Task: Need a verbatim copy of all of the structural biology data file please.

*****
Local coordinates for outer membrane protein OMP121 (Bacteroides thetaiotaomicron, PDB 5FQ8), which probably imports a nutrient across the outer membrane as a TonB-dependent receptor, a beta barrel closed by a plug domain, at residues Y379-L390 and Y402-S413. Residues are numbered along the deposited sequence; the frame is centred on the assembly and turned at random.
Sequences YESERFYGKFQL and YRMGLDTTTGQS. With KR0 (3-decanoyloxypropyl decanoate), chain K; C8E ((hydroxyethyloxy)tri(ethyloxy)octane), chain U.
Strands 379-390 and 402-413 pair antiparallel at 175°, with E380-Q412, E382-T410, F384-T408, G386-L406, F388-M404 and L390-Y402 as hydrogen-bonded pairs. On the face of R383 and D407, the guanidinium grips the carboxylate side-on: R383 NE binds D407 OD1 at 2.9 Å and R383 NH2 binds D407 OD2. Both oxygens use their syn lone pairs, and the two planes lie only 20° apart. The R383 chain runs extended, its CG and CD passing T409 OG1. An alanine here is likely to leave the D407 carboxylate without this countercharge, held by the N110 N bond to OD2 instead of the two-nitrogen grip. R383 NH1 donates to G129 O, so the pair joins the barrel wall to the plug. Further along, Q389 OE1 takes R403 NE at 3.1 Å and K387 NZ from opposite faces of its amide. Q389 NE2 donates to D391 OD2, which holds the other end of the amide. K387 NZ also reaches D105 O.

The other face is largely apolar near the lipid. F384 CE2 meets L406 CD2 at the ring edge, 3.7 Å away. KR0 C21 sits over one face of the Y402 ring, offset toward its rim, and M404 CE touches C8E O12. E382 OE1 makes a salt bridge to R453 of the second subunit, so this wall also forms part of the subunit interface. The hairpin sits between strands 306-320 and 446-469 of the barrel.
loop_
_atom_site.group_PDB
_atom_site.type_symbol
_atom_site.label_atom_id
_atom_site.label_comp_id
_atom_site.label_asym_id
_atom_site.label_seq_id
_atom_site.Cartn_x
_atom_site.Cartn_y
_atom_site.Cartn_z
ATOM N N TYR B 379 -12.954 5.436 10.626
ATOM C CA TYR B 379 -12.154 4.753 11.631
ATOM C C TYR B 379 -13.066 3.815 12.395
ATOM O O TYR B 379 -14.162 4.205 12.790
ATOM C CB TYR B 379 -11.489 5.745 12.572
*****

Local coordinates for outer membrane protein OMP121 (Bacteroides thetaiotaomicron, PDB 5FQ8), which probably imports a nutrient across the outer membrane as a TonB-dependent receptor, a beta barrel closed by a plug domain, at residues Y379-L390 and Y402-S413. Residues are numbered along the deposited sequence; the frame is centred on the assembly and turned at random.
Sequences YESERFYGKFQL and YRMGLDTTTGQS. With KR0 (3-decanoyloxypropyl decanoate), chain K; C8E ((hydroxyethyloxy)tri(ethyloxy)octane), chain U.
Strands 379-390 and 402-413 pair antiparallel at 175°, with E380-Q412, E382-T410, F384-T408, G386-L406, F388-M404 and L390-Y402 as hydrogen-bonded pairs. On the face of R383 and D407, the guanidinium grips the carboxylate side-on: R383 NE binds D407 OD1 at 2.9 Å and R383 NH2 binds D407 OD2. Both oxygens use their syn lone pairs, and the two planes lie only 20° apart. The R383 chain runs extended, its CG and CD passing T409 OG1. An alanine here is likely to leave the D407 carboxylate without this countercharge, held by the N110 N bond to OD2 instead of the two-nitrogen grip. R383 NH1 donates to G129 O, so the pair joins the barrel wall to the plug. Further along, Q389 OE1 takes R403 NE at 3.1 Å and K387 NZ from opposite faces of its amide. Q389 NE2 donates to D391 OD2, which holds the other end of the amide. K387 NZ also reaches D105 O.

The other face is largely apolar near the lipid. F384 CE2 meets L406 CD2 at the ring edge, 3.7 Å away. KR0 C21 sits over one face of the Y402 ring, offset toward its rim, and M404 CE touches C8E O12. E382 OE1 makes a salt bridge to R453 of the second subunit, so this wall also forms part of the subunit interface. The hairpin sits between strands 306-320 and 446-469 of the barrel.
loop_
_atom_site.group_PDB
_atom_site.type_symbol
_atom_site.label_atom_id
_atom_site.label_comp_id
_atom_site.label_asym_id
_atom_site.label_seq_id
_atom_site.Cartn_x
_atom_site.Cartn_y
_atom_site.Cartn_z
ATOM N N TYR B 379 -12.954 5.436 10.626
ATOM C CA TYR B 379 -12.154 4.753 11.631
ATOM C C TYR B 379 -13.066 3.815 12.395
ATOM O O TYR B 379 -14.162 4.205 12.790
ATOM C CB TYR B 379 -11.489 5.745 12.572